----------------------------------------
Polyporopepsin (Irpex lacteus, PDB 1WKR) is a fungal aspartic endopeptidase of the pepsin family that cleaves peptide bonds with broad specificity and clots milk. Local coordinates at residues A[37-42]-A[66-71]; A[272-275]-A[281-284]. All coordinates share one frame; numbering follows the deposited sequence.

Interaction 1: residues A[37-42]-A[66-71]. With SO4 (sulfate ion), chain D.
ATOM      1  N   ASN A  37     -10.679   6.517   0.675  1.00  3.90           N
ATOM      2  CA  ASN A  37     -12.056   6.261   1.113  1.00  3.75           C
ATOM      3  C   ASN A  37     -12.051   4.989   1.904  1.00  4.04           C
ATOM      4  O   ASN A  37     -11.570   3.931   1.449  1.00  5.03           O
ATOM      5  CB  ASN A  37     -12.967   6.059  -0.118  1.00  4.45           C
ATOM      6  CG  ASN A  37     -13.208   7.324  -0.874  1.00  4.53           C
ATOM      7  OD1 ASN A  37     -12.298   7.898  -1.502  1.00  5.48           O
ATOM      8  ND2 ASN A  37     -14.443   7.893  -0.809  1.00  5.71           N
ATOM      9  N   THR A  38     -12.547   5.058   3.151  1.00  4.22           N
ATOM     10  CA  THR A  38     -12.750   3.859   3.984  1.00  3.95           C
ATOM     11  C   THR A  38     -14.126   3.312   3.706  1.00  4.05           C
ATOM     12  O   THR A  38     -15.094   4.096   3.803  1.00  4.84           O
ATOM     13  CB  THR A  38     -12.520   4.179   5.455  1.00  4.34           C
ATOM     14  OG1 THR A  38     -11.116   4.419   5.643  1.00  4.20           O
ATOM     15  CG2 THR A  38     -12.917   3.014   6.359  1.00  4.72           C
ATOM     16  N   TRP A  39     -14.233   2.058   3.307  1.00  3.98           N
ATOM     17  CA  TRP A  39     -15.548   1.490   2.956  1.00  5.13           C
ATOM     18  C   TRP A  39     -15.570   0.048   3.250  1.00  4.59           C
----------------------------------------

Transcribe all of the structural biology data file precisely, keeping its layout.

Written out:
Polyporopepsin (Irpex lacteus, PDB 1WKR) is a fungal aspartic endopeptidase of the pepsin family that cleaves peptide bonds with broad specificity and clots milk. Local coordinates at residues A[37-42]-A[66-71]; A[272-275]-A[281-284]. All coordinates share one frame; numbering follows the deposited sequence.

Interaction 1: residues A[37-42]-A[66-71]. With SO4 (sulfate ion), chain D.
ATOM      1  N   ASN A  37     -10.679   6.517   0.675  1.00  3.90           N
ATOM      2  CA  ASN A  37     -12.056   6.261   1.113  1.00  3.75           C
ATOM      3  C   ASN A  37     -12.051   4.989   1.904  1.00  4.04           C
ATOM      4  O   ASN A  37     -11.570   3.931   1.449  1.00  5.03           O
ATOM      5  CB  ASN A  37     -12.967   6.059  -0.118  1.00  4.45           C
ATOM      6  CG  ASN A  37     -13.208   7.324  -0.874  1.00  4.53           C
ATOM      7  OD1 ASN A  37     -12.298   7.898  -1.502  1.00  5.48           O
ATOM      8  ND2 ASN A  37     -14.443   7.893  -0.809  1.00  5.71           N
ATOM      9  N   THR A  38     -12.547   5.058   3.151  1.00  4.22           N
ATOM     10  CA  THR A  38     -12.750   3.859   3.984  1.00  3.95           C
ATOM     11  C   THR A  38     -14.126   3.312   3.706  1.00  4.05           C
ATOM     12  O   THR A  38     -15.094   4.096   3.803  1.00  4.84           O
ATOM     13  CB  THR A  38     -12.520   4.179   5.455  1.00  4.34           C
ATOM     14  OG1 THR A  38     -11.116   4.419   5.643  1.00  4.20           O
ATOM     15  CG2 THR A  38     -12.917   3.014   6.359  1.00  4.72           C
ATOM     16  N   TRP A  39     -14.233   2.058   3.307  1.00  3.98           N
ATOM     17  CA  TRP A  39     -15.548   1.490   2.956  1.00  5.13           C
ATOM     18  C   TRP A  39     -15.570   0.048   3.250  1.00  4.59           C